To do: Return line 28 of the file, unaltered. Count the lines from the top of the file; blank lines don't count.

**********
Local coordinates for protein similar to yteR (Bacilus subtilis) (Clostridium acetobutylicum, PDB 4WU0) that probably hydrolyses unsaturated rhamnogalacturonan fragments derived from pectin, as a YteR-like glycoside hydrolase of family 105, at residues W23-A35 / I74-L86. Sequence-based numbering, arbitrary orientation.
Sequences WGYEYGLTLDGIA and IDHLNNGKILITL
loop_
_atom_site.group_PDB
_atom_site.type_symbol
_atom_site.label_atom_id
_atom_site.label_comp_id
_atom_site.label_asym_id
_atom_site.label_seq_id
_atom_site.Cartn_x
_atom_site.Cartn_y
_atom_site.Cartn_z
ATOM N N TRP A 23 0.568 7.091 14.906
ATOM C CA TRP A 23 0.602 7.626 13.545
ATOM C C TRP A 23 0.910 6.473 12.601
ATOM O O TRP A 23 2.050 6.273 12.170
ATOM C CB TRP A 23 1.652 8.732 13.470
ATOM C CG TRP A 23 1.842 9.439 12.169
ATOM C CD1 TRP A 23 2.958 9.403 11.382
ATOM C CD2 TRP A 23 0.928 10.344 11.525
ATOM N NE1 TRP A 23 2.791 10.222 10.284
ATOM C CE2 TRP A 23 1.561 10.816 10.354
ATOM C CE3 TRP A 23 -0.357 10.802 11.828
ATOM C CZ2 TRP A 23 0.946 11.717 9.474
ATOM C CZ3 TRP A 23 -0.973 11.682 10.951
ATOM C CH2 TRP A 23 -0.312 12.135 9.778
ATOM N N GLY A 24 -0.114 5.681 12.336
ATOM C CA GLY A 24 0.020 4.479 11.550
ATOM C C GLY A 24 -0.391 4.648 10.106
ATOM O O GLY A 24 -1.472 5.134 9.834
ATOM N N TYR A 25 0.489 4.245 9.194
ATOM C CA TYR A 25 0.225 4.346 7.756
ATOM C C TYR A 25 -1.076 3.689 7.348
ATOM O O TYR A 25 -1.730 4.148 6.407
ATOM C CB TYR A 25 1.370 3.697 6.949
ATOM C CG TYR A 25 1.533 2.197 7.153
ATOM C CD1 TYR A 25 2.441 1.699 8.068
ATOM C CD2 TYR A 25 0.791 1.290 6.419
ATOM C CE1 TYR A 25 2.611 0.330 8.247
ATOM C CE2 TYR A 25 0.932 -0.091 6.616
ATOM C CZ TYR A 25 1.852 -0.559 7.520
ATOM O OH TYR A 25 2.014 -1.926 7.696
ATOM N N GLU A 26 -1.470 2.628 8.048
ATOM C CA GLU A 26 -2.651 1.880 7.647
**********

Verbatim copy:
ATOM C CA GLY A 24 0.020 4.479 11.550